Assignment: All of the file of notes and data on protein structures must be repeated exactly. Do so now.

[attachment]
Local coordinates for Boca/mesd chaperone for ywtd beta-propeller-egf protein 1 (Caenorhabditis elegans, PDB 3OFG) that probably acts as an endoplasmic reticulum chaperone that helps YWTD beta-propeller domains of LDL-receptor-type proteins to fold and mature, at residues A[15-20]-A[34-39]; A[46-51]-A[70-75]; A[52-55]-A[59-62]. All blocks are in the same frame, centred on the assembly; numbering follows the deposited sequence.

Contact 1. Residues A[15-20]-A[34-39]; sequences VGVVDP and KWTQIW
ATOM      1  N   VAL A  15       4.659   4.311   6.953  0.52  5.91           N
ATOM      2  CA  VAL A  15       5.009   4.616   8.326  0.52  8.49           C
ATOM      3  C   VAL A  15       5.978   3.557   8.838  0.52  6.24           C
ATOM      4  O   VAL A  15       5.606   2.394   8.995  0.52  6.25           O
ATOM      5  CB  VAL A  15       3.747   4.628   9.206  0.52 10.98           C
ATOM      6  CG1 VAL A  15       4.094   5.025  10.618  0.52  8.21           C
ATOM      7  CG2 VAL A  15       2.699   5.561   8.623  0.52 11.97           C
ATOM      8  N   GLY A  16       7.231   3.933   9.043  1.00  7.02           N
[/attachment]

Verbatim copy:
Local coordinates for Boca/mesd chaperone for ywtd beta-propeller-egf protein 1 (Caenorhabditis elegans, PDB 3OFG) that probably acts as an endoplasmic reticulum chaperone that helps YWTD beta-propeller domains of LDL-receptor-type proteins to fold and mature, at residues A[15-20]-A[34-39]; A[46-51]-A[70-75]; A[52-55]-A[59-62]. All blocks are in the same frame, centred on the assembly; numbering follows the deposited sequence.

Contact 1. Residues A[15-20]-A[34-39]; sequences VGVVDP and KWTQIW
ATOM      1  N   VAL A  15       4.659   4.311   6.953  0.52  5.91           N
ATOM      2  CA  VAL A  15       5.009   4.616   8.326  0.52  8.49           C
ATOM      3  C   VAL A  15       5.978   3.557   8.838  0.52  6.24           C
ATOM      4  O   VAL A  15       5.606   2.394   8.995  0.52  6.25           O
ATOM      5  CB  VAL A  15       3.747   4.628   9.206  0.52 10.98           C
ATOM      6  CG1 VAL A  15       4.094   5.025  10.618  0.52  8.21           C
ATOM      7  CG2 VAL A  15       2.699   5.561   8.623  0.52 11.97           C
ATOM      8  N   GLY A  16       7.231   3.933   9.043  1.00  7.02           N